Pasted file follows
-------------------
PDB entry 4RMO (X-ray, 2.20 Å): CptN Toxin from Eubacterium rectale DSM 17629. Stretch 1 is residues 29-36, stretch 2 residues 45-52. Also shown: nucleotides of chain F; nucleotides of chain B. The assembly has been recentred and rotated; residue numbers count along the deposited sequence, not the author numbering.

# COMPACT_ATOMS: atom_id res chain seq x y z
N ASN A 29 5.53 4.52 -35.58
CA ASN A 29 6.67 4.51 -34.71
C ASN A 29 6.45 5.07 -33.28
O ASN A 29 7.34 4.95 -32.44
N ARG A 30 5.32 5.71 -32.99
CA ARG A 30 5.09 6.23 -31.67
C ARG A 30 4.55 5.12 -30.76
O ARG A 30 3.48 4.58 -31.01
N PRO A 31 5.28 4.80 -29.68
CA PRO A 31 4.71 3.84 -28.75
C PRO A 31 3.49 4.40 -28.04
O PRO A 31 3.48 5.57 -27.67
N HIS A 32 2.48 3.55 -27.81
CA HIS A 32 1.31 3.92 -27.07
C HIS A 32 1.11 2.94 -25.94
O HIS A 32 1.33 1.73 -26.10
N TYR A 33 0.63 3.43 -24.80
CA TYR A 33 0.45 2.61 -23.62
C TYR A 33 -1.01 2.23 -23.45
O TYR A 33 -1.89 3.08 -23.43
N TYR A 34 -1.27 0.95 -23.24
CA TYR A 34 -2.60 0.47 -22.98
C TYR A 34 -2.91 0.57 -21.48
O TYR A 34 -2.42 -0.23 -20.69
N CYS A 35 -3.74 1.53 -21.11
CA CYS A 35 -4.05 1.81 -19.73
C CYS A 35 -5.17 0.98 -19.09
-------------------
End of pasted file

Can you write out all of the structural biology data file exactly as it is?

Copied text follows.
PDB entry 4RMO (X-ray, 2.20 Å): CptN Toxin from Eubacterium rectale DSM 17629. Stretch 1 is residues 29-36, stretch 2 residues 45-52. Also shown: nucleotides of chain F; nucleotides of chain B. The assembly has been recentred and rotated; residue numbers count along the deposited sequence, not the author numbering.

# COMPACT_ATOMS: atom_id res chain seq x y z
N ASN A 29 5.53 4.52 -35.58
CA ASN A 29 6.67 4.51 -34.71
C ASN A 29 6.45 5.07 -33.28
O ASN A 29 7.34 4.95 -32.44
N ARG A 30 5.32 5.71 -32.99
CA ARG A 30 5.09 6.23 -31.67
C ARG A 30 4.55 5.12 -30.76
O ARG A 30 3.48 4.58 -31.01
N PRO A 31 5.28 4.80 -29.68
CA PRO A 31 4.71 3.84 -28.75
C PRO A 31 3.49 4.40 -28.04
O PRO A 31 3.48 5.57 -27.67
N HIS A 32 2.48 3.55 -27.81
CA HIS A 32 1.31 3.92 -27.07
C HIS A 32 1.11 2.94 -25.94
O HIS A 32 1.33 1.73 -26.10
N TYR A 33 0.63 3.43 -24.80
CA TYR A 33 0.45 2.61 -23.62
C TYR A 33 -1.01 2.23 -23.45
O TYR A 33 -1.89 3.08 -23.43
N TYR A 34 -1.27 0.95 -23.24
CA TYR A 34 -2.60 0.47 -22.98
C TYR A 34 -2.91 0.57 -21.48
O TYR A 34 -2.42 -0.23 -20.69
N CYS A 35 -3.74 1.53 -21.11
CA CYS A 35 -4.05 1.81 -19.73
C CYS A 35 -5.17 0.98 -19.09